These pages were written in the summer of 1938. Matter in square brackets.[ ]-is mine. G. H. L.
August, 1940.

Note to the Fourth Edition. Sundry minor changes have been made necessary by lapse of time and the cessation of war. Some rearrangement and amplifi-cation will be found in Chapter VII. The exposition remains as before.

the hand of the soldier. God's instrument must be adapted to His use, His co-worker must correspond to Himself. The character of the prophet must represent worthily the God before Whom he stands and for Whom he speaks.

This first chapter delineates Daniel himself. It shows his status in society, the discipline that developed him, the sphere of his service, the temptations that tested him, his associates, his strength of character. It reveals the secret overruling by God of his affairs, the direct divine enduement granted, the superiority over worldly men thus conferred, and the feature, altogether and miraculously exceptional in those lands and times, of his preservation to extreme old age, in spite of the changes and dangers of an eventful public career amid world upheavals.

We are not told who penned the description, but it is so masterly, so comprehensive though brief, as itself to manifest the heart-knowing God as its author, revealing the qualities He valued in the man who was to bear His name before kings and to describe to them, and to all succeeding generations, the course of world history. His messages were to be an exhibition of man and of God: of the one in his greatness and weakness, his skill and folly, his vice and cruelty, his pride and doom; and of the Other in His divine wisdom, unfailing power, inflexible justice, His mercy and faithfulness, His present and final supremacy.

So special a service demanded a special servant. This prophet was to stand before kings in the highest offices pf State, so he was chosen from royal, or at least noble, blood (ver. 3). For certain purposes there are advantages in aristocratic birth and inheritance. The training, culture, physical well-being (ver. 4), instinctive and acquired skill in ruling, the wide outlook, the ease in handling large affairs, make a man either more useful, o; of course, more hurtful to mankind. Every society, the kingdom of heaven included, must have leaders, if it is to prosper. Happy is the land that rears them, miserable the country denuded of them, as by decay or revolution. The mismanagement of affairs public by men unversed in great matters has produced vast miseries, of which awful examples exist today, as heretofore. But when God needs a servant He chooses one suitable to the work in view, and trains him thoroughly. Such an one was Daniel.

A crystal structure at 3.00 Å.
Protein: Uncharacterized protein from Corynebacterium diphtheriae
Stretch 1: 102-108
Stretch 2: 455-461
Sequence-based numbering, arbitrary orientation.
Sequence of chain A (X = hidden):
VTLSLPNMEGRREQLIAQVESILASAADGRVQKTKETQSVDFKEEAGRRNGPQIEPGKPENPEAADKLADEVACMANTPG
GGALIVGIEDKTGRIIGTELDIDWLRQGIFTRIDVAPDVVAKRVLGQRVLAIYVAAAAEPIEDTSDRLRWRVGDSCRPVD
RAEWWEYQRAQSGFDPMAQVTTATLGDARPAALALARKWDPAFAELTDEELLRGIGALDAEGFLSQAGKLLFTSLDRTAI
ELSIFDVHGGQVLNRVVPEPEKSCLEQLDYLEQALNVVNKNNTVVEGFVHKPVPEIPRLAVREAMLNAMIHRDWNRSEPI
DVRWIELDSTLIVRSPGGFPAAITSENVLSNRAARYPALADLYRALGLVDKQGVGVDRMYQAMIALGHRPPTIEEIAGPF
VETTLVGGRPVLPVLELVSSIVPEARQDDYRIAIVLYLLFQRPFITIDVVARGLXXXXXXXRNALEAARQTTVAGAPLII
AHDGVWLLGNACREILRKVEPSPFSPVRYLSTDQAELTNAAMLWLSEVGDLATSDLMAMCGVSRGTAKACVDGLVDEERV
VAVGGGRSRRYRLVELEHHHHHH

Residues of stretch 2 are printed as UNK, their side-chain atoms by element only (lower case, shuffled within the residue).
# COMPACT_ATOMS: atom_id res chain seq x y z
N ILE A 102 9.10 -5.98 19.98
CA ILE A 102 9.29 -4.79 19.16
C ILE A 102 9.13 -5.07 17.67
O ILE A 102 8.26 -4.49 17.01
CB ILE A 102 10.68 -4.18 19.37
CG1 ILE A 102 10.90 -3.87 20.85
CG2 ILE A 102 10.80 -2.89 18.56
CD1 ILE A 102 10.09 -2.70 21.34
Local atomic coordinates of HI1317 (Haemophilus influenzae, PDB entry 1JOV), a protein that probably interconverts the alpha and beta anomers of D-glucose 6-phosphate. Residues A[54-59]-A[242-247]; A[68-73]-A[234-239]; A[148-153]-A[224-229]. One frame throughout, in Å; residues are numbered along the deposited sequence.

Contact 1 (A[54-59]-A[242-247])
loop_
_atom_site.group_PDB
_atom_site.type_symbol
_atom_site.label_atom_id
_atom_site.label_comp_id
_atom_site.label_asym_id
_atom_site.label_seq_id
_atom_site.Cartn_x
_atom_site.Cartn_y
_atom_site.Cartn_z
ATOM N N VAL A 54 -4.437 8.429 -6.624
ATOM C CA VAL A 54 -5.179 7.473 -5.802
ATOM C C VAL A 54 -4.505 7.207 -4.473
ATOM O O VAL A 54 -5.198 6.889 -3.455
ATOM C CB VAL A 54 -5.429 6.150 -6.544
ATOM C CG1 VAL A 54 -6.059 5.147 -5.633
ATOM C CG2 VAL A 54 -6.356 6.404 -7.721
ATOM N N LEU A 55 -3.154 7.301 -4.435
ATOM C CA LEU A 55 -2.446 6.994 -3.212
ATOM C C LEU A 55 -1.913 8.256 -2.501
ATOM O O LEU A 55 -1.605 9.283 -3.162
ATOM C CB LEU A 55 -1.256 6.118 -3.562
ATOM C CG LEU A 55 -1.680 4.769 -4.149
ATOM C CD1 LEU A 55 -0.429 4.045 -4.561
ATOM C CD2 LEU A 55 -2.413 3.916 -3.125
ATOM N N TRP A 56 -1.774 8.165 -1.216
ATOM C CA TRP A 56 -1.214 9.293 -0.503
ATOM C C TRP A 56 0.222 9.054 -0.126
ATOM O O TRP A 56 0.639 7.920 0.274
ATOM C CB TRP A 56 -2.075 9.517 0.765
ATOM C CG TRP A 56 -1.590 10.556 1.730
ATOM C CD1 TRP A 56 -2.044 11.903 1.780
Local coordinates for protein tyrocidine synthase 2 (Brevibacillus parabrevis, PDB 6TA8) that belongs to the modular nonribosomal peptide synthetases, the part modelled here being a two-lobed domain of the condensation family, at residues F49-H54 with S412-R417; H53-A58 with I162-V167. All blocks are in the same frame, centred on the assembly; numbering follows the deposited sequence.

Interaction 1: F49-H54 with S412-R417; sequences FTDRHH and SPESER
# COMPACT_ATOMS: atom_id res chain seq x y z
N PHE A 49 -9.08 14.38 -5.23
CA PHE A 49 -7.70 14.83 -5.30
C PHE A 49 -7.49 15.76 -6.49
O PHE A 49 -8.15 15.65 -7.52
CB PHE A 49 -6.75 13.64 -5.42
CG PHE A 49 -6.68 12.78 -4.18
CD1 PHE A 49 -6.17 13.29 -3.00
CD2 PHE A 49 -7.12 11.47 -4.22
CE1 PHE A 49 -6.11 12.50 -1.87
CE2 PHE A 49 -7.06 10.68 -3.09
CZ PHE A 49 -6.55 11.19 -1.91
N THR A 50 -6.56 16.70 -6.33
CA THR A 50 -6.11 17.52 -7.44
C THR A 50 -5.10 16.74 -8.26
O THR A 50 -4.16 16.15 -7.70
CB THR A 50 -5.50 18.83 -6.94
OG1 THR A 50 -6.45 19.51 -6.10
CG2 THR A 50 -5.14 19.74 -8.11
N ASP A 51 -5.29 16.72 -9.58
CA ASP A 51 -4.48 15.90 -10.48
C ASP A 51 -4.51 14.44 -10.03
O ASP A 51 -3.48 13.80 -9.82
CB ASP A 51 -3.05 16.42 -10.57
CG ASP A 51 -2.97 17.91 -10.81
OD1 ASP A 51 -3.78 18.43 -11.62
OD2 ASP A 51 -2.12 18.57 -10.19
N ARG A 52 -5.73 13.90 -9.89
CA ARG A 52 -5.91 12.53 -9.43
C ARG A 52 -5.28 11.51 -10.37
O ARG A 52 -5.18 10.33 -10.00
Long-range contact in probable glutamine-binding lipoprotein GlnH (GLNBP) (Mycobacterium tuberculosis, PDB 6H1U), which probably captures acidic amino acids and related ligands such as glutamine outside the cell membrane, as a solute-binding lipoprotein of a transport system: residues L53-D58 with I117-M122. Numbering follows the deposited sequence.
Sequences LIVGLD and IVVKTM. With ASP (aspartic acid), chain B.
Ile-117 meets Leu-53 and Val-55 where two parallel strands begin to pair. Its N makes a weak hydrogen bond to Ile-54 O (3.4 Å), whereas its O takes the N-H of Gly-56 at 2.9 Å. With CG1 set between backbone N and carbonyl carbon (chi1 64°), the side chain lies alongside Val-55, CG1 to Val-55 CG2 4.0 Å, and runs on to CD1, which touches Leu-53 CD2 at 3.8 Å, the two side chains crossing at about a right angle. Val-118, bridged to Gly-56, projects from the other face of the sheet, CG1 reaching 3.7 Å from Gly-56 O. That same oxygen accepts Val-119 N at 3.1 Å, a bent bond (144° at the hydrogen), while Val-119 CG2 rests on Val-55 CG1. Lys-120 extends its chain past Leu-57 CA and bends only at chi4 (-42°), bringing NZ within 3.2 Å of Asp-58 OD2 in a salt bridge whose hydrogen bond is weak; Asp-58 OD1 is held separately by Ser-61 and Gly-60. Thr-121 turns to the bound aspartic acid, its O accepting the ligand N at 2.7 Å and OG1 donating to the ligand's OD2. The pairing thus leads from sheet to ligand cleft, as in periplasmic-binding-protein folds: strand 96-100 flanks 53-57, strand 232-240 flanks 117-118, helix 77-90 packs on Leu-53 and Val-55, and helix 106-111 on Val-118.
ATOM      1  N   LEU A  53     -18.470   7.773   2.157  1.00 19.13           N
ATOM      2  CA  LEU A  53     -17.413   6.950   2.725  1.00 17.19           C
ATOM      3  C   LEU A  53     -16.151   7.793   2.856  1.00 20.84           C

He must learn to stand as a rock amidst the fury of vast and violent public changes and grave personal perils. Therefore as a youth he was permitted to endure the horrors of invasion; to witness the degradation of his king being bound with fetters. He himself, with others of his rank, was dragged from home and country to servitude in the land of the invader and oppressor, and, as far as we know, he never again saw the land of his birth (II Kings 24). He watched the rifling of the house of God itself, a plain token that Jehovah was abandoning His people to the consequences of their apostasy. This lad, who was already " skilful in all wisdom, and endued with knowledge" (ver. 4), could not but have reflected much upon all these terrible happenings, and have seen in them the dread fulfilment of Jeremiah's contemporary prophetic warnings, the solemn, yet to faith the strengthening, assurance that God keeps His word to the letter.

Arrived in Babylon he is quickly put into a new school, with hard lessons and frightful perils. He is taken into the royal household to be trained for service at court. And what a court! At its head a terrible oriental despot, capable of most fiendish cruelties, as was usual in those days, and as can be matched, alas, in these days. He could slay a captive's sons before their father's eyes, and then put out the latter, so leaving the wretched parent with this as the last memory (Jer. 39: 6,). He could throw his chief officers into a furnace to watch them burn (Dan. 3); yea, could roast his victims in a slow fire (Jer. 29: zz). Yet modern poison gas and liquid fire are not much behind this for barbarousness. Such a man Daniel must study to please! How shall the youth maintain his godliness? How shall a young officer of State preserve his probity in a court permeated with bribery, corruption, and fraud? How shall a young man keep clean his way amidst the filthy immoralities habitual in heathendom, and pre-eminently in its court life? And how shall a captive courtier resist the terrible pressure of the temptation to secure toleration and advancement by worshipping the gods of the tyrant in whose hand is his future, yea, his life? (Comp. II Kings 5: 17, i8).

Indeed, apart from formal prostration before the gods in the temples, there was the daily dedication to the palace deity of all the food to be eaten. One who ate of it did thus publicly acknowledge the false god and partake at his altar, for all the viands on the table were consecrated by the firstfruits portion being placed on the household shrine (I Cor. 8 ; 10: 27, z8).